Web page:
Design Studio
Spring 2012

Hinterland (1⁠/2)
Productive Territories

At first glance, Singapore is a wealthy metropolis with a sparkling urban organisation, impeccable social order and a world-class skyline. But this image is anything but complete. For decades, the city-state’s expanding economy has required more space and labour beyond its 680 square Kilometers territorial limits. Mirroring the growth of Singapore, fast growing “support cities” within the Malaysian and Indonesian borders are characterised by young populations of migrant workers, vast sites of global manufacturing industries, by dynamism and by uncertain futures.

During the ETH spring semester 2012, the investigation of Singapore’s hinterland was conducted under the theme of Productive Territories. These are the territories and corresponding organisational forms of economy that function in the fragmented tri-national situation, thriving on the wealth gap and other socio-economic and political differences among the neighbouring countries.

The investigations describe and contest the forms and the rules of urbanism in Singapore’s productive hinterlands on three different territories: The Riau Islands Province (Indonesia), the Strait of Singapore (Indonesia, Singapore, Malaysia), and Johor State (Malaysia).

Thesis Elective


How to see, describe, analyse and even construct an urban landscape through moving images? Looking trough the camera lens and sampling what we see into an urban video reportage, we will explore and document the fragmented landscapes of Singapore’s borderlands. At the same time, the explorations will lead to questions on the cultural aesthetics and the hidden ideologies of images. Video artist Susanne Hofer will give us virtual support from Zurich. Photographer Bas Princen and video artist Marc Westhof are invited workshop tutors. In collaboration with professor Christophe Girot.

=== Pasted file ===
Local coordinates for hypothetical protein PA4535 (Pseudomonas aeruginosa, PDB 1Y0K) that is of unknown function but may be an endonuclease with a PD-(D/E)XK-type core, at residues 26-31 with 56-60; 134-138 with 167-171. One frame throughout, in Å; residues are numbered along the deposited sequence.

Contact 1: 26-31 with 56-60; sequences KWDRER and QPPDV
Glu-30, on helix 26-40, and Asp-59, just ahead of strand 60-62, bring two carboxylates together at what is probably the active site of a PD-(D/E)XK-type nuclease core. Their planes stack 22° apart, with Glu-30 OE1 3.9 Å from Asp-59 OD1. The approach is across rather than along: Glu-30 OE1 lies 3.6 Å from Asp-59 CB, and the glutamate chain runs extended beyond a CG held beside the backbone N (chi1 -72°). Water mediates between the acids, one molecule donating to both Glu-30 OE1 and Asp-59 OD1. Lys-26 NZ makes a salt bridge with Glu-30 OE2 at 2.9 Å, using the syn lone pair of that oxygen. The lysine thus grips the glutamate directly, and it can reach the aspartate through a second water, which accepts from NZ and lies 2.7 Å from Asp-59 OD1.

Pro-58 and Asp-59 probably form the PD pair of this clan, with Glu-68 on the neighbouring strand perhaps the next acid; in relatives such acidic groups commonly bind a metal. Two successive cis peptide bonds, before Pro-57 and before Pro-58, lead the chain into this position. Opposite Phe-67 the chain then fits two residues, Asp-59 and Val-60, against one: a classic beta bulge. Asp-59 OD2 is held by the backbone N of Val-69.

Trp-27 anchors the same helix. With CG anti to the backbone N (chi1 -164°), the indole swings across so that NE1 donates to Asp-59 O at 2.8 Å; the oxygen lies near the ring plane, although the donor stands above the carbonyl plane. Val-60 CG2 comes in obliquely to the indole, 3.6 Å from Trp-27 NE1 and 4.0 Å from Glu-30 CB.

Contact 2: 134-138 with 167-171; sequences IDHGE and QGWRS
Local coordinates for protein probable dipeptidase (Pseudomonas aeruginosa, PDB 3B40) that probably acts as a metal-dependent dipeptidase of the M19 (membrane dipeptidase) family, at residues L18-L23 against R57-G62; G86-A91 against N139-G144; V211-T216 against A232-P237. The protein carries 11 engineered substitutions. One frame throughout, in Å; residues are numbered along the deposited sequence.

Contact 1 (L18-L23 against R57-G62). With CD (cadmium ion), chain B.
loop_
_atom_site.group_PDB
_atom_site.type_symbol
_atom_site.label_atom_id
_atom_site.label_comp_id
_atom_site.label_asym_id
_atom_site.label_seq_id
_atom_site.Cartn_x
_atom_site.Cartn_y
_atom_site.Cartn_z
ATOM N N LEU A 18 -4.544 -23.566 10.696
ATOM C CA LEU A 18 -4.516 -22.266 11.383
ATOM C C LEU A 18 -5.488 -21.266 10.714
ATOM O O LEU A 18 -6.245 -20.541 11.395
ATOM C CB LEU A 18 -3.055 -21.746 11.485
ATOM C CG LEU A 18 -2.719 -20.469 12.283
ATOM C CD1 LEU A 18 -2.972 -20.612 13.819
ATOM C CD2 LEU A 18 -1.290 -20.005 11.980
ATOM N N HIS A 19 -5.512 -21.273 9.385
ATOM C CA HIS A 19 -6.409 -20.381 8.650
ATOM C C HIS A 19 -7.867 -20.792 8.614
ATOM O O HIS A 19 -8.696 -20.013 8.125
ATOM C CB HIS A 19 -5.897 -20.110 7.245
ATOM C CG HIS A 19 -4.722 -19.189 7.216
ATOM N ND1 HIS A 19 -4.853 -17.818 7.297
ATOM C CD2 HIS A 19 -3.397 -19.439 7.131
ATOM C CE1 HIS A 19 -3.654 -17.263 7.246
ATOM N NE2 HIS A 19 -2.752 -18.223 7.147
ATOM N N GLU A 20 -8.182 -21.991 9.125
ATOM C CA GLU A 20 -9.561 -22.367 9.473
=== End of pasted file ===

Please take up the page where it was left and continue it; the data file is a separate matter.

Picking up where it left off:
Seminar Week


In many ways, the linked growth of Singapore and its neighbouring cities, Batam and Johor, brings to mind Hong Kong and Shenzhen some years earlier. In 1979 Shenzhen, then a fishing village, was declared China’s first special economic zone, and grew rapidly, serving as Hong Kong’s productive hinterland. Today however, the roles are changing. Going from Hong Kong’s vertical factories to Shenzhen’s urban villages, we will search for the sites and the stories of the twin-cities.